Reason and Politics explores the central phenomena of political life and, therefore, of human affairs in general.
Amidst the seemingly endless books on more and more narrowly specialized topics within politics, Mark Blitz offers something very different. Reason and Politics: The Nature of Political Phenomena examines the central phenomena of political life in order to clarify their meaning, source, and range. Blitz gives particular attention to the notions of freedom, rights, justice, virtue, power, property, nationalism, and the common good. At the same time, Blitz shows how, in order to understand political matters correctly, we must also understand how they affect us directly. We do not merely theorize over political questions; we experience them. Blitz also considers matters such as the powers and motions of the soul, the nature of experience, and the varieties of pleasure and attachment.
Living at a time when technological change makes it difficult even to claim convincingly that there are defining human characteristics and natural limits that we simply cannot change, Reason and Politics proposes that there are in fact basic phenomena not only in politics, but that make up human affairs as such. In examining these central phenomena in a lucid and articulate manner, this book makes a unique contribution not only to the study of politics but also to the study of philosophy more broadly. It will interest undergraduate and graduate students, political scientists and philosophers, those interested in politics, and general readers.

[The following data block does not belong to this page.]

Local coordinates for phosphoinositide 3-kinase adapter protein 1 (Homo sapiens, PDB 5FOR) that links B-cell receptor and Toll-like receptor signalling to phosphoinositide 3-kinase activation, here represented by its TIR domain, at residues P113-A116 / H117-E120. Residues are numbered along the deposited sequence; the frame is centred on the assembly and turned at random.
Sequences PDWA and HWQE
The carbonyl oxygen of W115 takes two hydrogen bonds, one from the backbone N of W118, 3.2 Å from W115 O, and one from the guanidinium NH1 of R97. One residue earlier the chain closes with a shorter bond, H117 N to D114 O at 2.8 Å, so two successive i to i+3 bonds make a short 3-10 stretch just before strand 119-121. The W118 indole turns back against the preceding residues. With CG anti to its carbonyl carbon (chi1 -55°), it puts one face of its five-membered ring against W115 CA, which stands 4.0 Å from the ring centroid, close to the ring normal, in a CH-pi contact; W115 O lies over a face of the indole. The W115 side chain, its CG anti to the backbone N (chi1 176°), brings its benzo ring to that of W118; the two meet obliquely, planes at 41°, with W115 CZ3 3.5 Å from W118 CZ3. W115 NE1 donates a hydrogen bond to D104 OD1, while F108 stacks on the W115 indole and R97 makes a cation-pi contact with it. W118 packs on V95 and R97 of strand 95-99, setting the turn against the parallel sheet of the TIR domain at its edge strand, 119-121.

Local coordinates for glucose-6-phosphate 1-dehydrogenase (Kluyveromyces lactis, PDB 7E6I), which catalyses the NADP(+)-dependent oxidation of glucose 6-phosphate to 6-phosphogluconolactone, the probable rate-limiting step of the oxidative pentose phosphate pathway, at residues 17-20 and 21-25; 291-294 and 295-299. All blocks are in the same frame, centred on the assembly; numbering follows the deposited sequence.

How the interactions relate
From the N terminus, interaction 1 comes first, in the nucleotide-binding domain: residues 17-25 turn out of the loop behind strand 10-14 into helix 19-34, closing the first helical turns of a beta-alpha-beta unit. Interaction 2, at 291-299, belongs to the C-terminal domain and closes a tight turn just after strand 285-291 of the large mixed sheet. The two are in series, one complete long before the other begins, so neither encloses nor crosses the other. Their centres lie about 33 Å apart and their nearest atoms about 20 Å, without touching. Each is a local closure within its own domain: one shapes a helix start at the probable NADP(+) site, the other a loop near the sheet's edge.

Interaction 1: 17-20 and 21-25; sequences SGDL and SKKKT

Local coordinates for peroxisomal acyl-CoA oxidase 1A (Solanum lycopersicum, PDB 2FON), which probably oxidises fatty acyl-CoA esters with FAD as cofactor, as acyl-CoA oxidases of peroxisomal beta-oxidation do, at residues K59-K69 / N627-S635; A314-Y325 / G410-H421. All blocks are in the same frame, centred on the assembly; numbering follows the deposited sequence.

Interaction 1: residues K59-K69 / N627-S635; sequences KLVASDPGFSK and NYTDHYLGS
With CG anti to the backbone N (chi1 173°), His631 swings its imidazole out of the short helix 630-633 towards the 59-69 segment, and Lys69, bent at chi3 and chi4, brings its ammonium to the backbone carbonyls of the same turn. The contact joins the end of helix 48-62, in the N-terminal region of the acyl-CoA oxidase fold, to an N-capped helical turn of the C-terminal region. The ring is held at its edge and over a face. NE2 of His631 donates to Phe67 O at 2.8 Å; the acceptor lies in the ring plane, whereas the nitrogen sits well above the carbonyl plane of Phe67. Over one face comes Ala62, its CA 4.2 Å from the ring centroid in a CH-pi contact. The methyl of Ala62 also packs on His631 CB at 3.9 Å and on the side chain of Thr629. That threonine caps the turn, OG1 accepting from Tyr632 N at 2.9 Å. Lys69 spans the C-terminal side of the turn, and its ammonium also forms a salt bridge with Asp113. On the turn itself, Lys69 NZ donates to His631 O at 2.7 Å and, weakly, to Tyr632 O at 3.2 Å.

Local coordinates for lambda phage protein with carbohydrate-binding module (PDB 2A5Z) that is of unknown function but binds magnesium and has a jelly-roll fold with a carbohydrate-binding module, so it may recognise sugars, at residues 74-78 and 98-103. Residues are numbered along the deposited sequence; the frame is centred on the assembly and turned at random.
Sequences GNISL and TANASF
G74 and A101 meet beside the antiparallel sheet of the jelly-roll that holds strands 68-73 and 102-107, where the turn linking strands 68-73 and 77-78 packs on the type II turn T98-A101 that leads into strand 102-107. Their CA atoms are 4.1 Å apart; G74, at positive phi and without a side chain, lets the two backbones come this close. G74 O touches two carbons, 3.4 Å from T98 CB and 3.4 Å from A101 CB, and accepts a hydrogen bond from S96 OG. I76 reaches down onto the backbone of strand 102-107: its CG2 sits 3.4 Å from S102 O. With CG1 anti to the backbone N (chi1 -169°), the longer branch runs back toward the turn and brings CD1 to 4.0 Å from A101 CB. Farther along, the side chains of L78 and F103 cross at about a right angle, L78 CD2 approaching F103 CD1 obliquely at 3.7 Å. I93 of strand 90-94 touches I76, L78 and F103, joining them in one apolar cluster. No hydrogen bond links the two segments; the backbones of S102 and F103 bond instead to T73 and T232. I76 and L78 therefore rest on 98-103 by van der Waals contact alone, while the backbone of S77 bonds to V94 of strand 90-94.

1. The Nature of Practical Action
2. The Nature of Freedom and Rights
3. The Nature of Power and Property
5. The Nature of What is Common
6. The Nature of Goods
“Reason and Politics is an unconventional and important contribution to the field of political philosophy. Mark Blitz uncovers what kind of people we in our age have to be in order to be concerned with justice, or virtue, or rights, or magnanimity, or the common good. He asks: What is going on in our bodies and minds when we have such experiences? And the result is a tour de force.” —Jerry Weinberger, author of Benjamin Franklin Unmasked
“This is a remarkable inquiry into the rational structure of the political phenomena that appear most irrational. Mark Blitz provides a path to clarity in the face of the complexity of our way of life, political partisanship, and the proliferation of false but powerful and ossified political doctrines. One may have to go back all the way to Hobbes to read a book of a comprehensiveness similar to Reason and Politics.” —Svetozar Y. Minkov, author of Leo Strauss on Science
"Mark Blitz has written a work of high political philosophy that is at once clear and accessible. . . . Reason and Politics is dedicated to uncovering reasonably that which ‘forms and directs’ political phenomena, in a word their nature and everything that flows from that. While a product of unforced but altogether impressive erudition, Blitz’s book aims to stay as concrete as possible, eschewing the abstractions that largely inform and deform late modern thought. " —Law and Liberty